The guy was beautiful. She had a difficult time believing he was an intelligence officer. Weren’t they supposed to blend in?
The only place he’d go unnoticed was Asgard.
His blue eyes, sparkling with geniality despite the bruise and the swelling, took in the knife on the counter, but if he had an opinion about it, he kept it to himself. Instead, with a discreet deference for her nervousness, he moved to the table in front of the window, putting some distance between them.
“Do you mind if I sit?” he asked, pulling out one of the round-backed pine chairs.
She’d prefer it if he did. He had to be close to a foot and a half taller than her underwhelming five feet, two inches. Factor in her boring brown hair and he made her feel like a Hobbit. “Help yourself. Do you mind if I ask how you got the black eye?”
He touched his cheekbone and made a wry face. “Funny story. True story. Turns out not everyone likes couriers. Who’d have guessed we could be so offensive?”
The bruise looked painful. And fresh. She couldn’t begin to imagine who would have the arrogant confidence to punch a man his size in the face. Nor did she wish to.
Her sympathy was hard to suppress, however, especially since she was the reason he was sitting here, rather than at home, where he’d no doubt prefer to be at the end of a rough day. “Would you like ice for the swelling?”
“I would love some.”
The refrigerator stood to Irina’s left, closer to her than to him, but if she moved, it meant being out of reach of the knife. He might be gorgeous, but she wasn’t stupid.
He saw her split second of indecision and gave her an out. “I can get it myself.” He pried himself from the chair. As he opened the freezer door, she took note that his glutes weren’t bad, either. He got additional points for his polite consideration. He pulled out a small bag of frozen peas and held them up, shooting her an inquiring glance over his shoulder. “Can I use these instead?”
Irina found her tongue. “Go ahead.”
He reclaimed his chair, propping an elbow on the table and pressing the bag to his face with a sigh of pure bliss. “Thanks. That feels a lot better.” He fixed her with his good eye. “Detective Buchanan tells me you work for a defense contractor doing something with computers.”
His tone was unreadable. Still, she could imagine what he must be thinking. What he saw. She hadn’t been expecting this visit, not after her meeting with the detective, so she wasn’t at all prepared. She’d ditched her office attire for denim shorts and a clingy pink tank top that made her look young. Her lipstick was long gone. At least she’d left her hair up, secured in a semi-professional, loose knot on top of her head, even though it was likely a mess. It was where she kept pencils for scribbling down notes and equations.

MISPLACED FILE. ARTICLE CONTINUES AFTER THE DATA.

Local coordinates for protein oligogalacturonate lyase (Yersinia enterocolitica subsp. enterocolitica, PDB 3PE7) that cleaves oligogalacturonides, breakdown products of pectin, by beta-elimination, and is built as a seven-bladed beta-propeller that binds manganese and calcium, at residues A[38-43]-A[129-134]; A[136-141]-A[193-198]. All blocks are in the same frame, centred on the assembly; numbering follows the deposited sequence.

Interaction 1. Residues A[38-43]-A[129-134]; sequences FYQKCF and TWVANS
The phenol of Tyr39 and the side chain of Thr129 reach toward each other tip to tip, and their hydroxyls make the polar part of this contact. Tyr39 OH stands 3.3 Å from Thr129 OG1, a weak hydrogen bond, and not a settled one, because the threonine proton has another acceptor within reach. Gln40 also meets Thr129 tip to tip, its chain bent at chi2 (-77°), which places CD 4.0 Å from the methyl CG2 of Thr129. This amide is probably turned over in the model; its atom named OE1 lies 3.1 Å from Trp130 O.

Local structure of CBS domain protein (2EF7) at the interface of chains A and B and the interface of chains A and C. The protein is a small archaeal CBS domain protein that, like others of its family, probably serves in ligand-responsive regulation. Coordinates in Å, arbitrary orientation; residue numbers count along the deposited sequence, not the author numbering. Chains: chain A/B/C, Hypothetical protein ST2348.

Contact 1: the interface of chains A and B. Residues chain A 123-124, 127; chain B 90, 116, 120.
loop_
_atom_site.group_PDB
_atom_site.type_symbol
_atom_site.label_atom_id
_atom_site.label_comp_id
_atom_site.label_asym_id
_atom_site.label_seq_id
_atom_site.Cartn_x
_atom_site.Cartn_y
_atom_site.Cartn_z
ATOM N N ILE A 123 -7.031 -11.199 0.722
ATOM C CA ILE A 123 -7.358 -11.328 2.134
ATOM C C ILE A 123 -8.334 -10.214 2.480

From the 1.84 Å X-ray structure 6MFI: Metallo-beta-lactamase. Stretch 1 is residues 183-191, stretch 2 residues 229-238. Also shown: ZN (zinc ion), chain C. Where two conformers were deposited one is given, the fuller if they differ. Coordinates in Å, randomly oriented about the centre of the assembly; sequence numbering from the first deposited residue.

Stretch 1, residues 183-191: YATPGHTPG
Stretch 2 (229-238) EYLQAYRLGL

“Yes and no.” She wasn’t yet comfortable in giving up too much information. “I work through the defense contractor, not for them. They won a contract to build a specialized unmanned aerial patrol vehicle. A drone. I was hired to work with them to enhance it.”
“What do you mean by ‘enhance?’”
“This is the part where I have to ask how high your security clearance is,” she said.
He removed the bag of peas and stared at her, slack-jawed. “Specialized patrol drone…My God. You’re designing weapons. For a Canadian contract?”
Irina understood his reaction. Canada prided itself on being a nation of peacekeepers, not peacemakers. Officially, its military patrol aircraft weren’t armed. Instead, they were designed with the capabilities for armament. It was a technicality, but a significant one. While Canadian contractors weren’t under any obligation to work only with Canada, there were laws restricting what countries they could supply weapons systems to. Stringent ones.
“So you see why I need to know what your security level is,” she pressed him.
“It’s high enough for the basics. For now, you can keep the details and any names to yourself.”
His honesty impressed her. He didn’t try to pretend that his clearance was better than hers. And he was willing to hear her out. Relief left her shaking. She had to lean against the counter behind her for support. For the first time all day, she felt safe.
He rubbed a finger along his upper lip as he pieced the details together, thinking out loud. “So your company is building the drones but the customer is arming them.”